The environments that Disney Interactive Studios pieced together continue that same feeling. They have a cartoony look to them that might have been lifted directly from Disney Universe. Distorted buildings, mixed with curving landscapes make for a roller coaster like ride when walking around. All of it is very contained, though. If you give younger gamers too much real estate then they're going to get lost or confused with what they should be doing. Keeping everyone on track is the job of the gaming environment. Therefore, Disney has given smaller environments to explore, but offered up depth to them with multiple levels of exploration. For example, you might be exploring a city that is small in size, but it has sewers and building tops to explore. The depth makes up for the width.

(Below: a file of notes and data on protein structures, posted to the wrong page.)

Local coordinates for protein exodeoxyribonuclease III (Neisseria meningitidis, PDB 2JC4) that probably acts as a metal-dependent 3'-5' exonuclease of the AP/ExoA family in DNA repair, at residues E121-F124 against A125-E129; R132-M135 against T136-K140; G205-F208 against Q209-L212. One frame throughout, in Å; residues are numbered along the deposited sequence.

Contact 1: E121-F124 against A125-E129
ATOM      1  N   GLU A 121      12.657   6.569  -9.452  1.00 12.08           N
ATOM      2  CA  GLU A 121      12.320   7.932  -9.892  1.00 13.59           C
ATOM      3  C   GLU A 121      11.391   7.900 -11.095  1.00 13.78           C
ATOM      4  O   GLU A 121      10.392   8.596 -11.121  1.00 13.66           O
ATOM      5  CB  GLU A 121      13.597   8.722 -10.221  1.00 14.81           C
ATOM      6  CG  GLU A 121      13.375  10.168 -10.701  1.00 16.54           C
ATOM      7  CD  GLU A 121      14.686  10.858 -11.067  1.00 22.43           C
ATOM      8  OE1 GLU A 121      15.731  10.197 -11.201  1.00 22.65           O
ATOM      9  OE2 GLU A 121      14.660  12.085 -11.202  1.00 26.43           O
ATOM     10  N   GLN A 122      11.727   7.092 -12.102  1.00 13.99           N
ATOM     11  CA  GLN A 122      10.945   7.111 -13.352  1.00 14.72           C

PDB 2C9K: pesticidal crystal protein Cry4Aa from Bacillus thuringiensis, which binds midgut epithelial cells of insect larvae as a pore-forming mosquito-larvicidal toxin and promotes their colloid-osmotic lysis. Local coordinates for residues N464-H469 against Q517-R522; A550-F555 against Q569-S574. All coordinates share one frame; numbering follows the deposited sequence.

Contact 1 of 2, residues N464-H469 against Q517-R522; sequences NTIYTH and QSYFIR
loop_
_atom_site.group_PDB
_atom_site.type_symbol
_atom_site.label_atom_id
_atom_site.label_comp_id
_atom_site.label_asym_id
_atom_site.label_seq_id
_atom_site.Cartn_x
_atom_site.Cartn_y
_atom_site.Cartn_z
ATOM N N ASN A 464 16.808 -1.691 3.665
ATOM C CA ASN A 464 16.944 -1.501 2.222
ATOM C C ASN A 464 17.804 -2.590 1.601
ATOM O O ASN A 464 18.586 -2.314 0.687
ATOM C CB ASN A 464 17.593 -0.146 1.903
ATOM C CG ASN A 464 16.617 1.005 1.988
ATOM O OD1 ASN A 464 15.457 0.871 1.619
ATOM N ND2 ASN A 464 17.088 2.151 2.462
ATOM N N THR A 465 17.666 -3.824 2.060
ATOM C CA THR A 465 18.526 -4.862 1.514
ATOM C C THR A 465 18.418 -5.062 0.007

Having said that, older gamers might find these type of environments restrictive and bland. I can't possibly see anyone over the age of 13 really looking at the worlds presented in the game and saying, "Wow, this is expansive and fun". You certainly get bigger and better environments out of other titles out there, like a Mario or maybe even a Scribblenauts. Of course, you must keep in mind that this game isn't geared towards the hardcore gamers. You're not going to drop your Mario game to come play Epic Mickey 2. This game is geared towards kids and the environments are big enough and fun enough for the little ones in the household to be occupied for some time. For example, the first town you run into in the game is called 'Mean Street North'. It's a very small town that requires you to paint the buildings and rebuild them after a devastating earthquake knocked the town around. There are 4-5 buildings in the initial small town square that really keeps you trapped. For older gamers, that's just a super-tiny environment. For younger gamers, that's enough to be satisfied. I could see my son, who is four, enjoying this title far more than I already have enjoyed it.